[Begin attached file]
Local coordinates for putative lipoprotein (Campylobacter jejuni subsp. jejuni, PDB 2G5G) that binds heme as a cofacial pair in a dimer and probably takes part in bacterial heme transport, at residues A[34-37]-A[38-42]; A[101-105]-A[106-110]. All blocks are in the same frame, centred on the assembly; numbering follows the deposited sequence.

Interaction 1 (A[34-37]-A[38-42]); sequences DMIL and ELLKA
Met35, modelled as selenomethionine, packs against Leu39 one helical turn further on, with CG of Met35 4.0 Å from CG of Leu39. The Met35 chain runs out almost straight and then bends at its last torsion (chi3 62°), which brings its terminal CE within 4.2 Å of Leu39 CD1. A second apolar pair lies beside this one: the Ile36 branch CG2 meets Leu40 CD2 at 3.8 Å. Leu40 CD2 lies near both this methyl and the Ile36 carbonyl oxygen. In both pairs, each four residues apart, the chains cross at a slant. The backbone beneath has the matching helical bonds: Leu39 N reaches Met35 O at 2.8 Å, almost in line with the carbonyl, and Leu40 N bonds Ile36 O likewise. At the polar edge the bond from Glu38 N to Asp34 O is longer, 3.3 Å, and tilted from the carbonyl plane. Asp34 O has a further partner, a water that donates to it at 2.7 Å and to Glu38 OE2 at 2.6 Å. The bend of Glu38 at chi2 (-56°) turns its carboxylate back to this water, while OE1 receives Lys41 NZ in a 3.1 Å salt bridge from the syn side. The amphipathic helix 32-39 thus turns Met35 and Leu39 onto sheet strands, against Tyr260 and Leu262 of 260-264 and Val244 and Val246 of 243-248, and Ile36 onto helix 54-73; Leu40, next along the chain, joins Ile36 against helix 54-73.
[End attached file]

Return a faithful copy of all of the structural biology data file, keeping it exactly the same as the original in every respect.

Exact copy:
Local coordinates for putative lipoprotein (Campylobacter jejuni subsp. jejuni, PDB 2G5G) that binds heme as a cofacial pair in a dimer and probably takes part in bacterial heme transport, at residues A[34-37]-A[38-42]; A[101-105]-A[106-110]. All blocks are in the same frame, centred on the assembly; numbering follows the deposited sequence.

Interaction 1 (A[34-37]-A[38-42]); sequences DMIL and ELLKA
Met35, modelled as selenomethionine, packs against Leu39 one helical turn further on, with CG of Met35 4.0 Å from CG of Leu39. The Met35 chain runs out almost straight and then bends at its last torsion (chi3 62°), which brings its terminal CE within 4.2 Å of Leu39 CD1. A second apolar pair lies beside this one: the Ile36 branch CG2 meets Leu40 CD2 at 3.8 Å. Leu40 CD2 lies near both this methyl and the Ile36 carbonyl oxygen. In both pairs, each four residues apart, the chains cross at a slant. The backbone beneath has the matching helical bonds: Leu39 N reaches Met35 O at 2.8 Å, almost in line with the carbonyl, and Leu40 N bonds Ile36 O likewise. At the polar edge the bond from Glu38 N to Asp34 O is longer, 3.3 Å, and tilted from the carbonyl plane. Asp34 O has a further partner, a water that donates to it at 2.7 Å and to Glu38 OE2 at 2.6 Å. The bend of Glu38 at chi2 (-56°) turns its carboxylate back to this water, while OE1 receives Lys41 NZ in a 3.1 Å salt bridge from the syn side. The amphipathic helix 32-39 thus turns Met35 and Leu39 onto sheet strands, against Tyr260 and Leu262 of 260-264 and Val244 and Val246 of 243-248, and Ile36 onto helix 54-73; Leu40, next along the chain, joins Ile36 against helix 54-73.